The Cloud (virtual and immediate storage on-line which appears local, like Apple’s MobileMe) has become too popular for the developers of Interarchy not to want to include cloud functionality in the product. And so they did with the last release. Now it’s extended to transparent cloud transfer to and from three of the major cloud storage services; Amazon S3, Google Storage, and Rackspace Cloud.
In similar vein, this version of Interarchy has strengthened Net Disks. Remote servers can be mounted and files located there can be read from, written to and edited/saved right on the OS X Desktop. A drop box allows (automatic) synching between Macs.
Look, No download!
From an aesthetic point of view, Interarchy 10 has introduced previewing of remote files using Quick Look and Cover Flow. This is a boon if you know, for example, that you have something stored remotely but want to avoid having to download multiple files to identify it. You can now see files’ contents in ways made familiar in iTunes and the OS X finder.
Interarchy has long claimed to be the quickest file transfer engine on the Mac. Nolobe has pushed the limits even further with this release. Up to 80 MB/second over gigabit ethernet is now asserted, which is over 4.8 GB/minute and means hard drive speed is likely to be slower than transfer itself. In testing it certainly seemed faster.
Lastly, Interarchy 10 is now available from any application via an Interarchy menu. This means that you can upload changes to your website from other text editors.
These are all worthy and useful additions and enhancements. Those developers and “heavy” users who spend half their days connected to servers and/or moving files around remote locations probably have a need seamlessly to synchronize files. They are engaged on work such as web development where instant transfer is such an integrated part of the cycle that it needs to be fault-free, quick and intuitive. For these the changes and enhancements introduced in Interarchy 10 will be welcome. Particularly when you have routines which you have to keep hopping onto the server to perform before and after transfer. Interarchy 10‘s plugins will save time and effort. Similarly Quick Look and Cover Flow are pluses. But in order to decide whether you should buy Interarchy 10 or pay the slightly overpriced upgrade cost if you’ve always been happy with an earlier version, you need to assess just how important these extra features are.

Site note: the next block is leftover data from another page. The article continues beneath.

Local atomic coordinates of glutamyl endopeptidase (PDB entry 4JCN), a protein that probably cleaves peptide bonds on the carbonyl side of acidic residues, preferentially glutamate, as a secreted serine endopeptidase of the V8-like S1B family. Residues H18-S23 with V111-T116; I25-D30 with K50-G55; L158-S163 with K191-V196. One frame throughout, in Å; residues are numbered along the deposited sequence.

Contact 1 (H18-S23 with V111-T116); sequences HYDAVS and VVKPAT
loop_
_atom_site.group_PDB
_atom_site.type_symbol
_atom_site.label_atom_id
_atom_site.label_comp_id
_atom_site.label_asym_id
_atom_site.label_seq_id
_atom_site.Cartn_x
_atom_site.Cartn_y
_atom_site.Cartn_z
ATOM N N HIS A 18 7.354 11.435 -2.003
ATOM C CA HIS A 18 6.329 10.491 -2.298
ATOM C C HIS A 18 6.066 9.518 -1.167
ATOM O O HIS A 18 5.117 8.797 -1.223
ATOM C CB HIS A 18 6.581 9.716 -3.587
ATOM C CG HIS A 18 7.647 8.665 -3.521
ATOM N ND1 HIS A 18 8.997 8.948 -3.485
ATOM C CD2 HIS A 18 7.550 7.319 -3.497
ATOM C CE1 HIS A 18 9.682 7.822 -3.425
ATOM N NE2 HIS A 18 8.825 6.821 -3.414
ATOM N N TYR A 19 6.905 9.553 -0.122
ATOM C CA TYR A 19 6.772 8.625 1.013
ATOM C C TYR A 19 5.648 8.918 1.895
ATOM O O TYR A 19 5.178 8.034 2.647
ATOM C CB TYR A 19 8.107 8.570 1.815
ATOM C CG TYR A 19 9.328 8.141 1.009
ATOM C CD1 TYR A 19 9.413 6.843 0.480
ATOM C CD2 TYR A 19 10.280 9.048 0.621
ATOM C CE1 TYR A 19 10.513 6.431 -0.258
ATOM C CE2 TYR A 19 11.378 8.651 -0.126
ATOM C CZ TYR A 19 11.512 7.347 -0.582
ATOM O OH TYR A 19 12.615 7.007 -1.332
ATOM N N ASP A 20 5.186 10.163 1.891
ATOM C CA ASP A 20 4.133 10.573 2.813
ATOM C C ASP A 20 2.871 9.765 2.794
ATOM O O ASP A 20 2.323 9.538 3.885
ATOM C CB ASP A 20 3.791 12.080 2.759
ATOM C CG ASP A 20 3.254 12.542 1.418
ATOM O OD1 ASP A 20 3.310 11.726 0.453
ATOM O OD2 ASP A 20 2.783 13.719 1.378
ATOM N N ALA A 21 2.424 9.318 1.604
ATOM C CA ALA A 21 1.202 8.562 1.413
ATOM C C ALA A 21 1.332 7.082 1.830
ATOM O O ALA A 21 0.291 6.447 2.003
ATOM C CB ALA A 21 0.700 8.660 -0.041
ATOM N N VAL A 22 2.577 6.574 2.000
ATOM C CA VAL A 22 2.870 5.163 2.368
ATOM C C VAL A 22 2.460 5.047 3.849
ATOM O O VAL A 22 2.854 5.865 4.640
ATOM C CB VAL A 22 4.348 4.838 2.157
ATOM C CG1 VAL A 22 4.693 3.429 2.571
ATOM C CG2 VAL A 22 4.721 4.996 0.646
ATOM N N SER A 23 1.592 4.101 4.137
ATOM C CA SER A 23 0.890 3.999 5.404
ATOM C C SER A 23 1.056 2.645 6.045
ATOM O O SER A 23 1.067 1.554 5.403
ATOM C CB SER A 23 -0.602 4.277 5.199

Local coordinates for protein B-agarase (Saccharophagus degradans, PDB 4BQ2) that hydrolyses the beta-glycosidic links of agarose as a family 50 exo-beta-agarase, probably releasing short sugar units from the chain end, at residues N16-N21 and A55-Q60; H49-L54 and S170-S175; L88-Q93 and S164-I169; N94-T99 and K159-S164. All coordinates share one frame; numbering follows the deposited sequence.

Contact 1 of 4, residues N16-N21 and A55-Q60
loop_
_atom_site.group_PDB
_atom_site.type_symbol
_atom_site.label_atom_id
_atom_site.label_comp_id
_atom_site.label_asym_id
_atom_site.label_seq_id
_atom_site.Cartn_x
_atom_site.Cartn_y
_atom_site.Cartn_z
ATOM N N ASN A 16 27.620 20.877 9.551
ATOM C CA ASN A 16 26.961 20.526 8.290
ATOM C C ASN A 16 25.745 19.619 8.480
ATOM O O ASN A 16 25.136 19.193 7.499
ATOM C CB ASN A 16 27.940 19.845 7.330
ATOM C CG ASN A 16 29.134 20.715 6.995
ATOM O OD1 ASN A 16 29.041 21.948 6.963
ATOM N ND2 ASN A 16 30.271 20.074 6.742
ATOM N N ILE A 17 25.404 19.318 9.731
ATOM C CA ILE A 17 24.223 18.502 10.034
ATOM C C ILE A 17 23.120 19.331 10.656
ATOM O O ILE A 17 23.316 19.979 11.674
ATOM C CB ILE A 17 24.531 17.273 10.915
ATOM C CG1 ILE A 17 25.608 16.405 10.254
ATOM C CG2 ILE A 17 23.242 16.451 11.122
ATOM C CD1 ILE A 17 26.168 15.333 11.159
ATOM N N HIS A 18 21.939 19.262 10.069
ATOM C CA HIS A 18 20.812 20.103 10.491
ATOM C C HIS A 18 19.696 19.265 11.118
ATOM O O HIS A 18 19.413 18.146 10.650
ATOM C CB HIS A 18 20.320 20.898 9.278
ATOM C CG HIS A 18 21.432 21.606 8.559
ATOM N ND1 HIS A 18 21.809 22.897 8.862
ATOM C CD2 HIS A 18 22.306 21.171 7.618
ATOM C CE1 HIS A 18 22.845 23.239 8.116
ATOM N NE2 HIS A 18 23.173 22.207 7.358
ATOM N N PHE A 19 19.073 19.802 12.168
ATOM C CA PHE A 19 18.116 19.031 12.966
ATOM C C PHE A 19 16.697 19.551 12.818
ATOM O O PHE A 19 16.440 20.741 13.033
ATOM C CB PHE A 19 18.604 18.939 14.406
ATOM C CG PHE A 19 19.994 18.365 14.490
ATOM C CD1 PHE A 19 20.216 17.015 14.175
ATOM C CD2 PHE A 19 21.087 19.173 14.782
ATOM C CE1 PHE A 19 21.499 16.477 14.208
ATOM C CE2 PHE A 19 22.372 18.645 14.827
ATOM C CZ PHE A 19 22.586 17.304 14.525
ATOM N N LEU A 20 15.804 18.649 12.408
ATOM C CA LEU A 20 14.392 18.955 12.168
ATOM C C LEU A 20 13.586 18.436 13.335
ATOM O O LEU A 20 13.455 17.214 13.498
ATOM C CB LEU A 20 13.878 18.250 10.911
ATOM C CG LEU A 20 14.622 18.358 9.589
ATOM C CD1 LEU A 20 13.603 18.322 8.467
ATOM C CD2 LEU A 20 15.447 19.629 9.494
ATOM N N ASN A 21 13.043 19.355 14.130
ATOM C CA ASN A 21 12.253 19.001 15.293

There are other very viable FTP suites available. Chief amongst them are Cyberduck (http://cyberduck.ch; free/donationware) and Transmit 4 (http://panic.com/transmit; $34, $19 upgrade from Transmit 3). So Interarchy is relatively competitively-priced when compared with the latter (its high upgrade cost reflects the exchange rates between Australian and US (presumably its main market) dollars). Interarchy is more fully featured when compared with Cyberduck — particularly, now, thanks to the Plug-ins. Although Cyberduck has a host of features it’s not so easy to use — so downright intuitive is Interarchy 10.
Bottom line: if the work patterns of Interarchy 9 are in your blood, if you need either to automate some post-processes and/or if a Desktop-like feel is important to you when using a Cloud system or NetDisk, then Interarchy 10 is probably for you. It does carry a high price; if your requirements are more modest or you are an infrequent ftp’er, then Cyberduck is likely to do the job just as well.
Pros: the plug-ins; stability and speed; integration with Cloud systems; the interface and Desktop metaphor; Net Disk
Cons: the price — there are cheaper, indeed virtually free, ftp applications that are almost as fully-featured, and work as well; somewhat patchy technical support
MyMac Review Rating: 8 out of 10